Over the last few years, more and more apparel manufacturers have begun offering one-piece textile riding suits. We’ve tested moto-onesies made by Aerostich, Olympia, Spidi, Rev’It and Tour Master, with combat-ready names like Admiral, Centurion, Infinity, Roadcrafter and Stealth. Joe Rocket’s contribution to this apparel niche is called the Survivor.
To underscore its utilitarian nature, the Survivor is available only in a charcoal/light gray color scheme. The outer shell is made of Rock Tex 600, a brand of 600-denier nylon material similar to Cordura (a different brand), with double layers at the shoulders, elbows and knees. Joe Rocket claims the Survivor is 100 percent waterproof. During weeks of testing, I couldn’t find anything but light misting rain within hundreds of miles of Ventura. Though imperfect, I tried the shower test and…it didn’t pass. Within less than 10 minutes I felt wetness at my right hip (near the bottom of the “waterproof” main zipper), on my right thigh (near another zipper) and inside my left knee.
As a water-resistant suit, it can get muggy inside the Survivor. Joe Rocket’s Big Air ventilation system provides relief. It consists of a secondary zipper that runs down the middle of your torso. By undoing the main zipper and snaps and unzipping the two vertical back vents, the secondary zipper holds the front of the suit open several inches and allows a heapin’ helpin’ of air through a mesh panel. If nongauntleted gloves are worn, more air will flow up through the sleeves, especially with the cuff zippers undone. And throughout the inside of the suit is stretchy athletic mesh.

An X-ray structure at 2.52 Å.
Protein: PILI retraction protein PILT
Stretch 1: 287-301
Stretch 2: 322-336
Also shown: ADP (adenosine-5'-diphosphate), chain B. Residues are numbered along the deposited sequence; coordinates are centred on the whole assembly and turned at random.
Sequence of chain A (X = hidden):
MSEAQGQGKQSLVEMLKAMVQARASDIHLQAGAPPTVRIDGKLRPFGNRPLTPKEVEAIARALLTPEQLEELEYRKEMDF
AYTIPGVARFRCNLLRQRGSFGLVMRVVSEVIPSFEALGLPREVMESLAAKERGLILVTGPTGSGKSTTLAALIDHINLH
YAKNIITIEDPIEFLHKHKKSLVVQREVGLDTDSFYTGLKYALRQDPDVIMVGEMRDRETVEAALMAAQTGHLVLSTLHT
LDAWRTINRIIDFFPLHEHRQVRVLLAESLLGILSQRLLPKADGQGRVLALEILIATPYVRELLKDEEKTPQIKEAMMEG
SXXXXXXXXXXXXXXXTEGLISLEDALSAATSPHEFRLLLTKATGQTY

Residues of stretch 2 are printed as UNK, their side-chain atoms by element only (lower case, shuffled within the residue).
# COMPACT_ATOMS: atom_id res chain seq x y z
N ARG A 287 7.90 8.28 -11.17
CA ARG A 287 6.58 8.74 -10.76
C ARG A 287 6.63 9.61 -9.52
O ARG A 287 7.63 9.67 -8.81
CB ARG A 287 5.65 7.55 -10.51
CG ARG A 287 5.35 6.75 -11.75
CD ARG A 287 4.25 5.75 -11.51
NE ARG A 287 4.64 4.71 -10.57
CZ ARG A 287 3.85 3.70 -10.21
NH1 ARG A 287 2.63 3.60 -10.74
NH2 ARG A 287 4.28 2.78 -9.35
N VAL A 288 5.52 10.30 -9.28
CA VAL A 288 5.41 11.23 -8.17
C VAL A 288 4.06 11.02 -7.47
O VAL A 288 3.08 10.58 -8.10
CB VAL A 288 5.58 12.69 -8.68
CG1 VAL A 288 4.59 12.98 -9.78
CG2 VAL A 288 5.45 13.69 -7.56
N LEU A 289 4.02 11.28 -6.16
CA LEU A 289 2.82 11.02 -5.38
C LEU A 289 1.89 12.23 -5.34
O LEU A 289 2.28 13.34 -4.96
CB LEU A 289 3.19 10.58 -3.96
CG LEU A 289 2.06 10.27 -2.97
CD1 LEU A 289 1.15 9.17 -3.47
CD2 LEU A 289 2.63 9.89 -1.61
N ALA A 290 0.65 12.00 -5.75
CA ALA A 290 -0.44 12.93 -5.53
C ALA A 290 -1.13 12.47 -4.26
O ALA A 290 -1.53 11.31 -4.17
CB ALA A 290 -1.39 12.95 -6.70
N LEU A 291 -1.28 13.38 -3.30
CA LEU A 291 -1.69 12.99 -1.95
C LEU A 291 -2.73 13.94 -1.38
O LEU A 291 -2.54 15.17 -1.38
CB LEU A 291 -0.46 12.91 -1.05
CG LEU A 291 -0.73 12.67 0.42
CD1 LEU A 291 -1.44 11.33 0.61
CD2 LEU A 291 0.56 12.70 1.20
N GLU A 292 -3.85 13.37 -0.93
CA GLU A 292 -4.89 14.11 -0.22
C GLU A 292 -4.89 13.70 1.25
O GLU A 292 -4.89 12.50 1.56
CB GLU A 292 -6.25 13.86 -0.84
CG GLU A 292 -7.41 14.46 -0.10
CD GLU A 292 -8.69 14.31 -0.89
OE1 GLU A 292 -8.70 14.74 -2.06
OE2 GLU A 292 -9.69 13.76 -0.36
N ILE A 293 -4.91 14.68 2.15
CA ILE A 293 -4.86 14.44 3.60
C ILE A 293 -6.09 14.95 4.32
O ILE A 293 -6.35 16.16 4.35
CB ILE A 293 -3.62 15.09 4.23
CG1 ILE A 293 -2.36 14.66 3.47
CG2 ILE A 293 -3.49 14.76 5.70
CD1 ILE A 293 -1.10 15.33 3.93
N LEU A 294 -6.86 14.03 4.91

The Survivor has typical protective and fit-adjustment features. There’s CE-approved armor at the shoulders, elbows and knees and a thick foam back pad. Hook-and-loop tabs at the waist, chest, upper legs and ankles as well as accordion stretch material at the lower back and elastic sleeve adjusters keep the Survivor securely in place on your body. It even has melt-resistant material on the lower leg and reflective striping on the back and upper arms. There are three waterproof outer cargo pockets (they passed the test) and an inner map pocket. A bonus feature of the Survivor, especially in this price range, is a removable insulated liner.
With a diagonal zipper from the neck to the right hip and two ankle-to-upper-thigh zippers, getting in and out of the Survivor takes some practice, and the process is much easier without boots on. Once donned, the suit looks and feels good. Beyond the leakage issue, I have two other niggles. One is the snap collar. It’s lined with soft material, but the top edge dug into my neck when leaned over on sporty machines. And when the Big Air vent is used, the right side of the collar can be snapped down but the left side flapped around and smacked my neck. Two, there is no easy way to access the pockets of pants worn under the suit, so you’ll need to transfer your wallet, keys and mobile phone to the cargo pockets.
Still, for $399.99-$414.99 depending on size, the Joe Rocket Survivor suit is a great deal for a versatile commuting and touring suit. It’s available in S-2XL and short sizes M-2XL (3.5-inch shorter inseam).
For more information: See your Joe Rocket dealer